The ring structure of glucose indicates that it is a(an)  A. monosaccharide B. disaccharide C. fatty acid D. nucleotide E. amino acid

Expert Answers

An illustration of the letter 'A' in a speech bubbles

Monosaccharides contain the elements carbon, hydrogen and oxygen, with twice as many H to O atoms. An example of a monosaccharide is glucose. Monosaccharides are the building blocks of more complex carbohydrates.

Two monosaccharides can join by a covalent bond called a glycosidic linkage to form a disaccharide. An example is sucrose, or table sugar which is formed when the monosaccharides glucose and fructose are chemically joined. When several monosaccharides join by glycosidic linkages, this forms large polymers called polysaccharides including starch and cellulose.

A diagram depicting a monosaccharide can show its carbon skeleton in a linear arrangement. However, in an aqueous solution, the carbon skeleton of sugar can form a ring.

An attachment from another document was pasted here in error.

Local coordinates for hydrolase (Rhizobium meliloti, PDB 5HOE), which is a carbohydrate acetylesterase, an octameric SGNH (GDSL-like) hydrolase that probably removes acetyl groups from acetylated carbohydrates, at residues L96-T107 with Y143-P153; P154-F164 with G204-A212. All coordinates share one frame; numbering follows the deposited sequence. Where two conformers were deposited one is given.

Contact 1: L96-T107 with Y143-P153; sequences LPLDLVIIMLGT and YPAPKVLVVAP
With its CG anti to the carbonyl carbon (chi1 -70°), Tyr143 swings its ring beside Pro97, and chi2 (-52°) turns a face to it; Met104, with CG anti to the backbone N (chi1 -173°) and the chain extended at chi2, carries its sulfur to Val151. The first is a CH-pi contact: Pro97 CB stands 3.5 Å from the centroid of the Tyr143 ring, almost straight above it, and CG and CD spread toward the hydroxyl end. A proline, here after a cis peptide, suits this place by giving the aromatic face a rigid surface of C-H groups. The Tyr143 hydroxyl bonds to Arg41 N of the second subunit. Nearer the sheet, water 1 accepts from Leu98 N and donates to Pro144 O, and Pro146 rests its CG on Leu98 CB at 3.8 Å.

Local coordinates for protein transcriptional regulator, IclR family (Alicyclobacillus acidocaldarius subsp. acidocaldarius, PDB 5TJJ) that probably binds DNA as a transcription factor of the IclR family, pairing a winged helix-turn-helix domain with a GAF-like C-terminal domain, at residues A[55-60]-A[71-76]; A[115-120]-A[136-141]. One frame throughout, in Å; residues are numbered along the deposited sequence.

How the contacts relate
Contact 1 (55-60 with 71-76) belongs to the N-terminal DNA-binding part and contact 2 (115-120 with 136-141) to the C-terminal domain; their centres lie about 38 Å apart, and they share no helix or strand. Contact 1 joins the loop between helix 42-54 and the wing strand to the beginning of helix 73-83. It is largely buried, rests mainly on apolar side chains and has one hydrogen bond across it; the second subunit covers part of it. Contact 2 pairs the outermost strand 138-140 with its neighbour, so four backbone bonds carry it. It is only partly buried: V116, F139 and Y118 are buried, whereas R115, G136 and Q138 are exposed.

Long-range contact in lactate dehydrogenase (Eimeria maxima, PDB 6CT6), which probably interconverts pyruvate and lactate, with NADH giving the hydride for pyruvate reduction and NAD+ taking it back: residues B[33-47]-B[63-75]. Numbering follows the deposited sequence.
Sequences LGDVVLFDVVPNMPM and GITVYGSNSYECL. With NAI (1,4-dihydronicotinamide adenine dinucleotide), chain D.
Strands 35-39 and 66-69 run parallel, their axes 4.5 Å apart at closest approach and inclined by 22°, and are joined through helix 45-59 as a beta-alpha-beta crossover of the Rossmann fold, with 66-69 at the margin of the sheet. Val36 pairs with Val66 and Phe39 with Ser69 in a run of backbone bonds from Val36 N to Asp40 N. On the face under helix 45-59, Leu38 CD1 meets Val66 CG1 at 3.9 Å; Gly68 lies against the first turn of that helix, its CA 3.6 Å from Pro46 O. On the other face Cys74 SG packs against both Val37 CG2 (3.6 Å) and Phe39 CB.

The answer to your question is that the ring structure of glucose indicates that it is a monosaccharide or choice A. If it were a disaccharide, there would be two rings therefore it cannot be answer B. It cannot be choice C as a fatty acid is a long linear skeleton of carbon with mainly Hydrogen atoms attached. The nucleotide in choice D contains either the sugar ribose or deoxyribose attached to a phosphate group and to a nitrogenous base. It is more complex than just a single ring structure. For choice E, amino acids are building blocks of protein and are not found in a ring formation. 

I have included a diagram of glucose to illustrate why choice A is the correct response.

Approved by eNotes Editorial Team